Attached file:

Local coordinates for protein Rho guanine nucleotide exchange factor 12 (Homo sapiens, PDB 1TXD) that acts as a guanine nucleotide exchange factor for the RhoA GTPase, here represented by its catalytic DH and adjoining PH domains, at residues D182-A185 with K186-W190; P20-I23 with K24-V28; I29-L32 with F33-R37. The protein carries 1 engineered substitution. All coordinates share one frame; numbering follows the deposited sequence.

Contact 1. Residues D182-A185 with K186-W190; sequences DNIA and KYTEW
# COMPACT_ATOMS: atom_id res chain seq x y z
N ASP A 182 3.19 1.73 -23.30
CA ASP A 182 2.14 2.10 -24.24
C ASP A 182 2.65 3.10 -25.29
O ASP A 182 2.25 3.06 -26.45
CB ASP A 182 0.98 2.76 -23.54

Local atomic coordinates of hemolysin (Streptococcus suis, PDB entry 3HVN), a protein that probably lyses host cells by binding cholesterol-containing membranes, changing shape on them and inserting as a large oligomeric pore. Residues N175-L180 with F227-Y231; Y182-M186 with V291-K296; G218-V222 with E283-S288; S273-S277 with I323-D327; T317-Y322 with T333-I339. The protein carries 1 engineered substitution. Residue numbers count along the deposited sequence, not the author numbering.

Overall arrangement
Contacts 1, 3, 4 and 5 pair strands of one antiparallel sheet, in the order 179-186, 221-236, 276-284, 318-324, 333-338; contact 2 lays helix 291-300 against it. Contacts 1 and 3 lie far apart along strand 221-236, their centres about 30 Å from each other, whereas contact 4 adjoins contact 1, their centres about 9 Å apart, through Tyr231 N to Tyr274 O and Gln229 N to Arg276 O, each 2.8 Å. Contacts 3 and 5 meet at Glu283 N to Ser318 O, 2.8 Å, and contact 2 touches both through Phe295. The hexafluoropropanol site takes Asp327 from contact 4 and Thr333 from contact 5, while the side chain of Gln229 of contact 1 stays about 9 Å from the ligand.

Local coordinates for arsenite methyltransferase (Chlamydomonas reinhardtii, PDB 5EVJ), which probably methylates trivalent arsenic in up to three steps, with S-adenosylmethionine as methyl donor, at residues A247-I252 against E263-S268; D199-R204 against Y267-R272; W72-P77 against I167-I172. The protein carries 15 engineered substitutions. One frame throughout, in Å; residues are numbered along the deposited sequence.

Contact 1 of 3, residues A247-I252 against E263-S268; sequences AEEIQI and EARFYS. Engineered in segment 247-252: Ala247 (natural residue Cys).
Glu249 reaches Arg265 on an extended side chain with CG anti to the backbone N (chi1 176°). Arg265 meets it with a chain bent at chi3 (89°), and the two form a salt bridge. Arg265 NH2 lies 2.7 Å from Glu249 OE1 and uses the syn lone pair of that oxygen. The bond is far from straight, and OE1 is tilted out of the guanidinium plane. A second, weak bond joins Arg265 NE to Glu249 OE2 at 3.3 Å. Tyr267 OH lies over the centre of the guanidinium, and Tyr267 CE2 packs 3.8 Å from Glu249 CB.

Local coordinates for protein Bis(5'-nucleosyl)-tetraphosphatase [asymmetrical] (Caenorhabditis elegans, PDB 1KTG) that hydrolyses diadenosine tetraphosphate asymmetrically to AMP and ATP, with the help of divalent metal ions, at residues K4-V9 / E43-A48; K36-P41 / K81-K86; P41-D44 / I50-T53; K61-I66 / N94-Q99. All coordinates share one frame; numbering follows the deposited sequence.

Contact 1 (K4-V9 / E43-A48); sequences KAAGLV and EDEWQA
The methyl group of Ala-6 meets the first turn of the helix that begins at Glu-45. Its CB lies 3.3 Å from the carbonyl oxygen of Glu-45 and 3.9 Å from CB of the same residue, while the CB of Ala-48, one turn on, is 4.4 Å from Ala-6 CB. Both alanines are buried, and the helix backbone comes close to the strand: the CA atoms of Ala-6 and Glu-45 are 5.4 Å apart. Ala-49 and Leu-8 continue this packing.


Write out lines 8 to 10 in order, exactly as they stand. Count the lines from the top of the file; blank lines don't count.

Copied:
CB ASP A 182 0.98 2.76 -23.54

Local atomic coordinates of hemolysin (Streptococcus suis, PDB entry 3HVN), a protein that probably lyses host cells by binding cholesterol-containing membranes, changing shape on them and inserting as a large oligomeric pore. Residues N175-L180 with F227-Y231; Y182-M186 with V291-K296; G218-V222 with E283-S288; S273-S277 with I323-D327; T317-Y322 with T333-I339. The protein carries 1 engineered substitution. Residue numbers count along the deposited sequence, not the author numbering.

Overall arrangement